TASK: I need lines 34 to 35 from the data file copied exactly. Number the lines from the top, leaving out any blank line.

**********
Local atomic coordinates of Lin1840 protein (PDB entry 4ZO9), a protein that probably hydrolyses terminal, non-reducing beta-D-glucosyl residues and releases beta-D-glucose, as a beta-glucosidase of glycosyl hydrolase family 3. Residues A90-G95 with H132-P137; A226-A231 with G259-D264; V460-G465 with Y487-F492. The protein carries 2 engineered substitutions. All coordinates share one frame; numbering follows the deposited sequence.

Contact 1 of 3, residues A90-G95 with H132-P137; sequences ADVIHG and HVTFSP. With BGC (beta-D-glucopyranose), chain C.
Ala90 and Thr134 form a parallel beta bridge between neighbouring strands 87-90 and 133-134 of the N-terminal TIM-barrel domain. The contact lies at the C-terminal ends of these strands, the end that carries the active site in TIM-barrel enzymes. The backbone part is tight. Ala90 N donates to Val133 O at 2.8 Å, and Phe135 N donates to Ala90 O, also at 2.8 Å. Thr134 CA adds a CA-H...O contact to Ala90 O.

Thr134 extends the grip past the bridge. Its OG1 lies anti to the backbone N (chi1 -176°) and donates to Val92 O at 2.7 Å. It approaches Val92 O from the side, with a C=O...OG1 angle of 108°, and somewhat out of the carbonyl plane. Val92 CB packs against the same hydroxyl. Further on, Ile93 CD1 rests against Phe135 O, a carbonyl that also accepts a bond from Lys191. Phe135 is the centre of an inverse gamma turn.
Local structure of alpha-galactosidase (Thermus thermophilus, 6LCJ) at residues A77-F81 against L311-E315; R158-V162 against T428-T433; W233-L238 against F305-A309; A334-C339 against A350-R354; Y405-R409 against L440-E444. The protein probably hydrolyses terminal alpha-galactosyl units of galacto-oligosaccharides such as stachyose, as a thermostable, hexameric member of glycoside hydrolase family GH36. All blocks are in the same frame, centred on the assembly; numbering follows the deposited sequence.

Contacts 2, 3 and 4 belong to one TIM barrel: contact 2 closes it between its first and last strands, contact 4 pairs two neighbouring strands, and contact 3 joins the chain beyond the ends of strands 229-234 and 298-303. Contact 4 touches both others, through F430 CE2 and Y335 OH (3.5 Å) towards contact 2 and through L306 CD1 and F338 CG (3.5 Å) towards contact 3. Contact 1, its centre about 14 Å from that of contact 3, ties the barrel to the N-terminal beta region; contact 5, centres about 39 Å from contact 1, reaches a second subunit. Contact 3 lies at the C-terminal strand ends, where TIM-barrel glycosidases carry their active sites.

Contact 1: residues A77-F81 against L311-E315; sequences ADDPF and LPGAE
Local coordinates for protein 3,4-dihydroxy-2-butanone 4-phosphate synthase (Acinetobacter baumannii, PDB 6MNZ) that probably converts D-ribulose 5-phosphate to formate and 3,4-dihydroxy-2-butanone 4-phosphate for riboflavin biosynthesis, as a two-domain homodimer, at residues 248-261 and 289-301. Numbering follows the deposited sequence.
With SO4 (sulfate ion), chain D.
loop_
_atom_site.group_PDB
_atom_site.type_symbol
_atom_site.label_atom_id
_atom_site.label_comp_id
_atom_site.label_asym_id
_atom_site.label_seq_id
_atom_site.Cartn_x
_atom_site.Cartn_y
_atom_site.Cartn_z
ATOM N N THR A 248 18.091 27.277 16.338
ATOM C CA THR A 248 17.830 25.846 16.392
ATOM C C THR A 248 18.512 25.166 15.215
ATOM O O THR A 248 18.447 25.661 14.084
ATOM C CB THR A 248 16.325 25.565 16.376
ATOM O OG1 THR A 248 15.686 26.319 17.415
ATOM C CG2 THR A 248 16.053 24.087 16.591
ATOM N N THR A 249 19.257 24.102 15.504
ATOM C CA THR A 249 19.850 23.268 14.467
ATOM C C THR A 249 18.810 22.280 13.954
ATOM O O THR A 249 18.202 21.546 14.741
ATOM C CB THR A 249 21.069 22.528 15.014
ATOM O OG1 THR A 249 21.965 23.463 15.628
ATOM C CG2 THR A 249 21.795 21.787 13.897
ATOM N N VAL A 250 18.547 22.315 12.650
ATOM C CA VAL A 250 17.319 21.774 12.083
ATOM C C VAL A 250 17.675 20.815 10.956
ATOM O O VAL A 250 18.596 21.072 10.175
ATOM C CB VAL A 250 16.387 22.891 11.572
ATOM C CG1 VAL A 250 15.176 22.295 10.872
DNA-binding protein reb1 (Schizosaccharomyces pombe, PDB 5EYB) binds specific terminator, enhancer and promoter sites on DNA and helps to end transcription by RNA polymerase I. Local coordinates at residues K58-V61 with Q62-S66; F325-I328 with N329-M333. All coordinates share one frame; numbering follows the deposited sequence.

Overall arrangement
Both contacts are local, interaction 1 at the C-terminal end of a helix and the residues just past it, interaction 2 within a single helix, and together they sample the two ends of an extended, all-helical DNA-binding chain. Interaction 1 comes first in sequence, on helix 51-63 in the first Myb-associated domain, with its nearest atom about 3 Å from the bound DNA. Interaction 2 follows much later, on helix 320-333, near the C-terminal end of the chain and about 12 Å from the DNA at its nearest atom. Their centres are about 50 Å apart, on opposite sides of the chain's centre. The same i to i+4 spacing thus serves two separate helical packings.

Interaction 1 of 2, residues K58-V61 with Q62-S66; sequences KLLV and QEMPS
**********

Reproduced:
ATOM N N VAL A 250 18.547 22.315 12.650
ATOM C CA VAL A 250 17.319 21.774 12.083